Discover Canada by Bus

Travelling in the slow lane has almost become a lost art. Even on holidays, people rush to get away so that they can have an extended time to relax. In these days of tight schedules and the frantic rush from one place to another, few people seem to be able to take the slower route. But for those who are willing to take the time, getting there can be part of the holiday. Travelling long distances by bus can be uncomfortable, but the chance to see the country and to experience travel from a new perspective can be worth the extra time and effort it takes.

Riding the bus can be a relaxing way to get to places near and far. Bus trips are generally not for busy managers on their way to meetings, but rather for people who are in no particular rush to get to their destination. Passengers will see few business suits or briefcases on board, but many backpacks and diaper bags. Stops along the way are frequent, and the route sometimes includes long detours to travel through small towns to pick up passengers or packages. Travellers should count on being on the road for several more hours than the trip would otherwise take by car and for considerably longer than a plane would take. But if the trip is as important as the destination, the extra time can allow for contemplation, watching the landscape go by, or visiting with fellow travellers.

Boarding a bus is a considerably more relaxed process than boarding a plane. It is best to arrive at bus depots in major cities at least thirty minutes ahead of time to allow time for getting through the lines and choosing a seat, but unless travellers still need their luggage labels, the process of boarding is very quick. Two properly tagged bags can be stored under the bus; at some depots, labels are available only at the ticket counters, while others provide colour-coded labels (such as green for Manitoba destinations and yellow for Alberta). There are normally no security checks, although a guard may on occasion request to see inside a passengerís bag. Ten or fifteen minutes before a bus leaves, passengers line up at the appropriate gate or bench, show their tickets, and hand the luggage they want stowed underneath to the baggage handler or driver. Although passengers can reserve a particular seat for a small extra fee, most prefer to arrive early enough to take their chances and find the seat they like best.

Long hours of confinement in a vehicle require some way to pass the time. Sleeping is always an option; the seats are not very roomy but offer some opportunity to stretch out and push the seat back. Many passengers bring their own pillows as these are not provided on the bus. Many buses are fitted with small screens where passengers can watch movies selected by the driver, and several music stations are also available; headphones are available for purchase in major centres, but most commercial headphones will also fit into the one-pronged outlets. Reading, knitting, writing, or other activities can also fill the time between departure and arrival.

However interesting the activities on board are, passengers should not forget to look outside. From rolling hills and forests to towering mountains to the flat expanse of fields stretching out as far as the eye can see, the Canadian landscape provides fascinating insights into the diverse country where we live. A look out the windows may even yield the sight of wildlife such as birds, bears, and deer. Who would have thought that a stop near the Manitoba town of Wasagaming in Riding Mountain National Park could yield a view of a mother bear with three cubs? Travelling by bus can be a wonderful way of seeing the countryside and its wild inhabitants.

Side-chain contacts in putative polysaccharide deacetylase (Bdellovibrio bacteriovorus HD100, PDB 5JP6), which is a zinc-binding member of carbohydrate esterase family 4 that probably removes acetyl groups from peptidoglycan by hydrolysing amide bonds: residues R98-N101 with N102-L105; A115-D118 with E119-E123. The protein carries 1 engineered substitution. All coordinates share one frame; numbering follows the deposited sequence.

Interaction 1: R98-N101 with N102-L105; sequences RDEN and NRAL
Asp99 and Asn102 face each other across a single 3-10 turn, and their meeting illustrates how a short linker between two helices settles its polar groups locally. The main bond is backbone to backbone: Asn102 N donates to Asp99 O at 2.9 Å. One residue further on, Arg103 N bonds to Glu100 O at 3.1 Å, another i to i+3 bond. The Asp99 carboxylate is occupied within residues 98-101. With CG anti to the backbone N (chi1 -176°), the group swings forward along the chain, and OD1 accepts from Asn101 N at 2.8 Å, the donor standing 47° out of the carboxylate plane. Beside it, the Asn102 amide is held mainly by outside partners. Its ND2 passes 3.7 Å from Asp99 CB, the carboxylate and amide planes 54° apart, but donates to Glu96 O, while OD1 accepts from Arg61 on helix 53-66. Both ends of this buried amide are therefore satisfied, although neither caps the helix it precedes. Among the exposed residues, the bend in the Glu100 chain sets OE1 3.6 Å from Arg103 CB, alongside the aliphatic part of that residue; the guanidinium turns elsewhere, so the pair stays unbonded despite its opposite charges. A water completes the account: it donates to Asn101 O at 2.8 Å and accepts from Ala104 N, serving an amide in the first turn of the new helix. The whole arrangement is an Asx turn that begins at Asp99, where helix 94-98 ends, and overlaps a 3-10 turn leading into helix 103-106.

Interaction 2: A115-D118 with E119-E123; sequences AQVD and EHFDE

Towns and cities along the way complement the experience of watching the landscape go by, and they also provide the opportunity for crucial breaks. At least every few hours during the day and at longer intervals at night, the bus will stop for anywhere from five minutes to an hour for passengers to stretch their legs, get a meal at a nearby restaurant, or to allow new passengers to board. No food is served on the bus, and passengers should remember to bring what they need with them or to have sufficient money to buy meals at the restaurants and fast food outlets near the depots. While doughnut shops and fast food outlets dominate, some stops are more interesting. Near many of the downtown depots are museums, restaurants, shopping areas, and other places to eat and to pass the break time.

Besides eating and enjoying the sights of each stop, breaks provide a way of avoiding the stiffness and pain that can come with sitting for long periods of time. Taking a short walk at every stop can help alleviate the problems of inaction and also provide a chance to get fresh air. Even at night, it can be important to get out of the bus to avoid a stiff and painful morning the next day.

The bus is an ideal way to travel to small towns. Planes normally land only in fairly major centres, and the trip to a smaller place can often be quite involved. The bus, however, stops at many small towns, thus giving the residents an easy means of travelling outside the area. Even going to bigger centres may be easier by bus than by plane. In many cities, the airport is some distance from the rest of the metropolis; most major bus depots, however, are located downtown and many buses stop at several other places in each city. With these advantages and the chance to see the country, the bus is an ideal way to travel.

It seems that few people these days take the time to see Canada in all its colour and variety, but bus travel offers the opportunity to experience the cities, towns, and natural sights of Canada in new ways. For people who can take the time, it can be an ideal way to travel for business or pleasure.

Discover Canada by Bus
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